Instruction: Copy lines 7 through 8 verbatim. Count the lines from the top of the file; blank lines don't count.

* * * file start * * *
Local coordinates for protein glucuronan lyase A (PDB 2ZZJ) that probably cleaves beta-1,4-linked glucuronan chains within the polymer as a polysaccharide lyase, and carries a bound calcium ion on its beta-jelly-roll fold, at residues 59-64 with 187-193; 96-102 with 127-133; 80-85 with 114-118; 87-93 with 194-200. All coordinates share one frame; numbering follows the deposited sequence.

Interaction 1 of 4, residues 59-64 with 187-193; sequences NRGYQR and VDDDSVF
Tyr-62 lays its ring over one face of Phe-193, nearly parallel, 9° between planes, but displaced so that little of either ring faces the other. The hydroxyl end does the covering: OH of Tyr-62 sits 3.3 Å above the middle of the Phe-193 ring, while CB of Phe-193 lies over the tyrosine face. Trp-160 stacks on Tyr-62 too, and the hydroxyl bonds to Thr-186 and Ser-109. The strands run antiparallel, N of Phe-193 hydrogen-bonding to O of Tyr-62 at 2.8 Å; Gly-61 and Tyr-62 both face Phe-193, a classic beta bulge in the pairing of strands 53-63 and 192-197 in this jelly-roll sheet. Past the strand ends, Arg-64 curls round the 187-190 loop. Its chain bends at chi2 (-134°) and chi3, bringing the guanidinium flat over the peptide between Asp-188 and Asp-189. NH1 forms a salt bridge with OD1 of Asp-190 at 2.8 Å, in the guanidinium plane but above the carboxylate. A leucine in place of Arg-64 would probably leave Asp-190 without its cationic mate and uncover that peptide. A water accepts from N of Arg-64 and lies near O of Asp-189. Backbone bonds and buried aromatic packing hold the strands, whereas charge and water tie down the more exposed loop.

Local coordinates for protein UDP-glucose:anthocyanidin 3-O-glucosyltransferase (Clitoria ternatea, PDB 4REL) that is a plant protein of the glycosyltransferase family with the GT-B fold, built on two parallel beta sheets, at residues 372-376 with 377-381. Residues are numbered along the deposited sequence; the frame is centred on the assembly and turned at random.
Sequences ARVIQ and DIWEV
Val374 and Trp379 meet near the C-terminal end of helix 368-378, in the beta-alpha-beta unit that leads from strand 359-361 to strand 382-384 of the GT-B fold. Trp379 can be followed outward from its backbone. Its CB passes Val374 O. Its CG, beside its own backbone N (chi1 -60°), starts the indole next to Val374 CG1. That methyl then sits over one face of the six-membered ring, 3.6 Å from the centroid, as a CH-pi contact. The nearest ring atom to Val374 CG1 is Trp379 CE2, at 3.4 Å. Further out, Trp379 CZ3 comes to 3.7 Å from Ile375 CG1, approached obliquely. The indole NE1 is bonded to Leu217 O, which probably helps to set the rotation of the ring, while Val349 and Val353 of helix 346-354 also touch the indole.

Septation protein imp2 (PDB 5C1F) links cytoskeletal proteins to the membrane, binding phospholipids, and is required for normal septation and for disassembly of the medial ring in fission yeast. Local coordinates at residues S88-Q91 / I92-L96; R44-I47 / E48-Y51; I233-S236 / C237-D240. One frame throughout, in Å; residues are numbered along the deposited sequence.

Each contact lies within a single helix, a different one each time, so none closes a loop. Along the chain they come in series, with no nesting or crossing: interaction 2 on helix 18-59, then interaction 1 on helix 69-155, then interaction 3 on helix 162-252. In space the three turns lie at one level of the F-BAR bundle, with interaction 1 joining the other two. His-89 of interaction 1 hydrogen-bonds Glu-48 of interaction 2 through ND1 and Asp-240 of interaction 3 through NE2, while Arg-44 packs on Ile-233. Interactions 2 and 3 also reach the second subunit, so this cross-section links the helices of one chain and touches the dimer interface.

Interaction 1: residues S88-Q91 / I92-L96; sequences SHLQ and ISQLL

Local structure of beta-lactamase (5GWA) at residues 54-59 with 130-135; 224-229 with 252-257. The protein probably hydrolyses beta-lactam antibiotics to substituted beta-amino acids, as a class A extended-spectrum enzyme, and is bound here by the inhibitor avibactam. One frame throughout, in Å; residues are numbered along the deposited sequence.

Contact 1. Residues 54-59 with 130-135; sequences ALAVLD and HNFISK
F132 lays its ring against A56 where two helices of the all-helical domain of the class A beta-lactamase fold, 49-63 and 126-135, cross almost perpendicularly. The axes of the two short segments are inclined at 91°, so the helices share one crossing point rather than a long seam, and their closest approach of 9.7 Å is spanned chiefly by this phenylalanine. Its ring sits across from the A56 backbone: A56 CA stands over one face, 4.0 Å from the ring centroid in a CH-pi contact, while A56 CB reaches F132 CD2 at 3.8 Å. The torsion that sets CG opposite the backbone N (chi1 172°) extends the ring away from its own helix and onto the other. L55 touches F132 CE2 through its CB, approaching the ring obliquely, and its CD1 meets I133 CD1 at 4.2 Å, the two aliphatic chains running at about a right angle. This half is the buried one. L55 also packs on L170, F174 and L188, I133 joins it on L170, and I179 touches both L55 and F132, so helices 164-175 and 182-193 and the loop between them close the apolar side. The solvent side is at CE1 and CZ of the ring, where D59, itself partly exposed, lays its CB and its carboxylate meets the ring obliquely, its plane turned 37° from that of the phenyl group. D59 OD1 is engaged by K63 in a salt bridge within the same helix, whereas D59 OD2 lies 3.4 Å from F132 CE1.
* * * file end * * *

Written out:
Septation protein imp2 (PDB 5C1F) links cytoskeletal proteins to the membrane, binding phospholipids, and is required for normal septation and for disassembly of the medial ring in fission yeast. Local coordinates at residues S88-Q91 / I92-L96; R44-I47 / E48-Y51; I233-S236 / C237-D240. One frame throughout, in Å; residues are numbered along the deposited sequence.

Each contact lies within a single helix, a different one each time, so none closes a loop. Along the chain they come in series, with no nesting or crossing: interaction 2 on helix 18-59, then interaction 1 on helix 69-155, then interaction 3 on helix 162-252. In space the three turns lie at one level of the F-BAR bundle, with interaction 1 joining the other two. His-89 of interaction 1 hydrogen-bonds Glu-48 of interaction 2 through ND1 and Asp-240 of interaction 3 through NE2, while Arg-44 packs on Ile-233. Interactions 2 and 3 also reach the second subunit, so this cross-section links the helices of one chain and touches the dimer interface.